To avoid skin irritation from the salty gel used to obtain good electrical contact, the skin should be thoroughly cleaned after removal of the electrodes.
The EKG is a noninvasive procedure that is virtually risk-free for the patient. There is a slight risk of heart attack for individuals undergoing a stress test EKG, but patients are carefully screened for their suitability for this test before it is prescribed.
Risk factors for heart disease include obesity, hypertension (high blood pressure), high triglycerides and total blood cholesterol, low HDL ("good") cholesterol, tobacco smoking, and increased age. People who have diabetes mellitus (either type 1 or type 2) are also at increased risk for cardiovascular disease.
When the heart is operating normally, each part contracts in a specific order. Contraction of the muscle is triggered by an electrical impulse. These electrical impulses travel through specialized cells that form a conduction system. Following this pathway ensures that contractions will occur in a coordinated manner.
When the presence of all waves is observed in the electrocardiogram, and these waves follow the order defined alphabetically, the heart is said to show a normal sinus rhythm, and impulses may be assumed to be following the regular conduction pathway.
In the normal heart, electrical impulses—at a rate of 60–100 times per minute—originate in the sinus node. The sinus node is located in the first chamber of the heart, known as the right atrium, where blood reenters the heart after circulating through the body. After traveling down to the junction between the upper and lower chambers, the signal stimulates the atrioventricular node. From here, after a delay, it passes by specialized routes through the lower chambers or ventricles. In many disease states, the passage of the electrical impulse can be interrupted in a variety of ways, causing the heart to perform less efficiently.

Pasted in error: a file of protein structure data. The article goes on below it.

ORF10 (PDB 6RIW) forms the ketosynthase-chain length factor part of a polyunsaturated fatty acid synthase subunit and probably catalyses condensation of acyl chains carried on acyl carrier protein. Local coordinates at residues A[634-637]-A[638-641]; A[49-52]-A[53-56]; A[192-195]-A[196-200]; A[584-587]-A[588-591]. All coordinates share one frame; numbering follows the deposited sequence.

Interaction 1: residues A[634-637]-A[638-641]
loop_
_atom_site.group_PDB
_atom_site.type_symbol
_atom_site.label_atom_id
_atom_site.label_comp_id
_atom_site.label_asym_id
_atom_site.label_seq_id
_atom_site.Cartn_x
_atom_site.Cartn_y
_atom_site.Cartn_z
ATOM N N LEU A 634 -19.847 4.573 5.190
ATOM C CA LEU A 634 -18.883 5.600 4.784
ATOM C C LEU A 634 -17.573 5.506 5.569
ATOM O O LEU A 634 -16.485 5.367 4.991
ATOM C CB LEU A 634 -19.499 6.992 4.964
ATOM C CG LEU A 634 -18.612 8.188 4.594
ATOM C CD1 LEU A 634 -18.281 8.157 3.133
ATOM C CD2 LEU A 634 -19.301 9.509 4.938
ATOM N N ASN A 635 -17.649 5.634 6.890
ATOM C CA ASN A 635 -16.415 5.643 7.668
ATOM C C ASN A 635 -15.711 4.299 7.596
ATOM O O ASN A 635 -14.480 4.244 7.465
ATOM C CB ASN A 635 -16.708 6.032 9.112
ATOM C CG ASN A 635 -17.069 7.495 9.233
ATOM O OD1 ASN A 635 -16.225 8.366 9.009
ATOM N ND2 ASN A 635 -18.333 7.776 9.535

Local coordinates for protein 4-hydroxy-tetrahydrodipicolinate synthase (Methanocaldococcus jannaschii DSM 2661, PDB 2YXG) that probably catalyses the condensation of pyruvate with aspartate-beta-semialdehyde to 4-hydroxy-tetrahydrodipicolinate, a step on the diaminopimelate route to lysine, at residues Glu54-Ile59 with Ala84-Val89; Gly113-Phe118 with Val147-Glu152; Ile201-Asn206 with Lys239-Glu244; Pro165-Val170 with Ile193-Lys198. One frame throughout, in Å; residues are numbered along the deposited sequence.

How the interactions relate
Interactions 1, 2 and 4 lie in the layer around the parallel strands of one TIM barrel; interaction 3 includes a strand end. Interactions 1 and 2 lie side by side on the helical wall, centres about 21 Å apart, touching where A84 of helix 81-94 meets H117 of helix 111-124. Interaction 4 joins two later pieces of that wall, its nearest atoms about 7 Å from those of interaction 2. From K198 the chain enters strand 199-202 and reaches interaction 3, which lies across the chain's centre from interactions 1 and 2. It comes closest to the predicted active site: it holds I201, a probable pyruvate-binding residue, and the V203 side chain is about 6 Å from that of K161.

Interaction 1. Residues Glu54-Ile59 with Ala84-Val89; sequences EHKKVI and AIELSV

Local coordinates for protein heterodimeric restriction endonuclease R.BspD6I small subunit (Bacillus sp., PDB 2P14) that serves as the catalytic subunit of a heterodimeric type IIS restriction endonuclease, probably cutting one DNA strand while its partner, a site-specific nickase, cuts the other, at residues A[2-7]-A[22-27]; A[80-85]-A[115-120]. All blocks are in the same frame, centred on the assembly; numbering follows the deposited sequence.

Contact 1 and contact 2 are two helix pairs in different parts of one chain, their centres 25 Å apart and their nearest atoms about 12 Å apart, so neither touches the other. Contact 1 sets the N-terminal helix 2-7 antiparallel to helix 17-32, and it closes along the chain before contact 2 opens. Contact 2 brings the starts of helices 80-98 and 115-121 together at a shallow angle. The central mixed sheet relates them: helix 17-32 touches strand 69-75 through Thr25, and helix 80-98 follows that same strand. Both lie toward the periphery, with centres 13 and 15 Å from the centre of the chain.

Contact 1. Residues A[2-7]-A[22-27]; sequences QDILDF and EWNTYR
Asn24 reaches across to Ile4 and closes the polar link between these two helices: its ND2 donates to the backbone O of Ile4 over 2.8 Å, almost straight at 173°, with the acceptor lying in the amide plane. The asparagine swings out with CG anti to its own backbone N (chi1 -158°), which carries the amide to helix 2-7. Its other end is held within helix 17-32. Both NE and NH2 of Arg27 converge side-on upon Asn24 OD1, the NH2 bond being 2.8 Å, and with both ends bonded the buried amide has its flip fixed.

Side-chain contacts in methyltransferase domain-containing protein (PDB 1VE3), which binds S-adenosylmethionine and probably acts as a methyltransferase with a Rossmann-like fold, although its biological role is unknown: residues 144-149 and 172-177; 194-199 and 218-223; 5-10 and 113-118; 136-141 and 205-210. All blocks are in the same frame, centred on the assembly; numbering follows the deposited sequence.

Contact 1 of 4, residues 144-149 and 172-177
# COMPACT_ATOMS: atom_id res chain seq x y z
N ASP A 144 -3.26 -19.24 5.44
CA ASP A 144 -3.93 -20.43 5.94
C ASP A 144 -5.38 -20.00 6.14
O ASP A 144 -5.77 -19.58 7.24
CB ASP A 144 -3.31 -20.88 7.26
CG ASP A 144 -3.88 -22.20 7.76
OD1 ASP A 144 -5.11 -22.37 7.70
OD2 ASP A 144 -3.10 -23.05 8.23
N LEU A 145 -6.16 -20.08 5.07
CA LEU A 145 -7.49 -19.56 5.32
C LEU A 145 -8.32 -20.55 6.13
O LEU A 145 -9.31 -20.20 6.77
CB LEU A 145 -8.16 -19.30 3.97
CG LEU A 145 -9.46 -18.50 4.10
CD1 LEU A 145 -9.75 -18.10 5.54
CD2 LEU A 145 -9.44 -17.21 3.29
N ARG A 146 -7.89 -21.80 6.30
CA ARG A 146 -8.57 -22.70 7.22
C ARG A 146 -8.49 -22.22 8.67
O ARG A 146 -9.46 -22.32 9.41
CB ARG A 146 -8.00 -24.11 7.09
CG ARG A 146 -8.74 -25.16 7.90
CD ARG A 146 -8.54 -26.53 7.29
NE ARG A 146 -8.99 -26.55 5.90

The heart is described as showing arrhythmia or dysrhythmia when time intervals between waves, or the order or the number of waves do not fit the normal pattern described above. Other features that may be altered include the direction of wave deflection and wave widths.
According to the American Heart Association, cardiovascular disease is the number one cause of death in the United States. It is also the leading cause of death among people with diabetes.
Electrocardiography is the gold standard for detecting heart conditions involving irregularities in electrical conduction and rhythm. Other tests that may be used in conjunction with an EKG include an echocardiogram (a sonogram of the heart's pumping action) and a stress test—an EKG that is done in conjunction with treadmill or other supervised exercise to observe the heart's function under stress—may also be performed.
Beasley, Brenda. Understanding EKGs: A Practical Approach. 2nd ed. Upper Saddle River, NJ: Prentice Hall, 2002.
Kadish, Alan, et al. "ACC/AHA Clinical Competence Statement on Electrocardiography and Ambulatory Electrocardiography." Journal of The American College of Cardiology 38, no. 7 (2001). http://www.acc.org/clinical/competence/ECG/pdfs/ECG_pdf.pdf. .
Fergusun, J. D., et al. "The Prehospital 12-Lead Electrocardiogram: Impact on Management of the Out-of-hospital Acute Coronary Syndrome Patient." American Journal of Emergency Medicine 21, no. 2 (March 2003): 136–42.
The American College of Cardiology. Heart House, 9111 Old Georgetown Road, Bethesda, MD 20814-1699. (800) 253-4636. http://www.acc.org .
American Heart Association. 7272 Greenville Ave., Dallas, TX 75231. (800) 242-8721. http://www.americanheart.org .
Maggie Boleyn, R.N., B.S.N. Paula Ford-Martin
The electrocardiograph is conducted by a fully trained technologist and may be done in the cardiologist's office, a testing facility, or at a hospital patient's bedside. The technologist, or perhaps a nurse or nurse practitioner, will take the patient's medical history, educate them about the procedure they are about to undergo, and help them relax. The results of the electrocardiograph will be interpreted by a qualified physician, usually a cardiologist.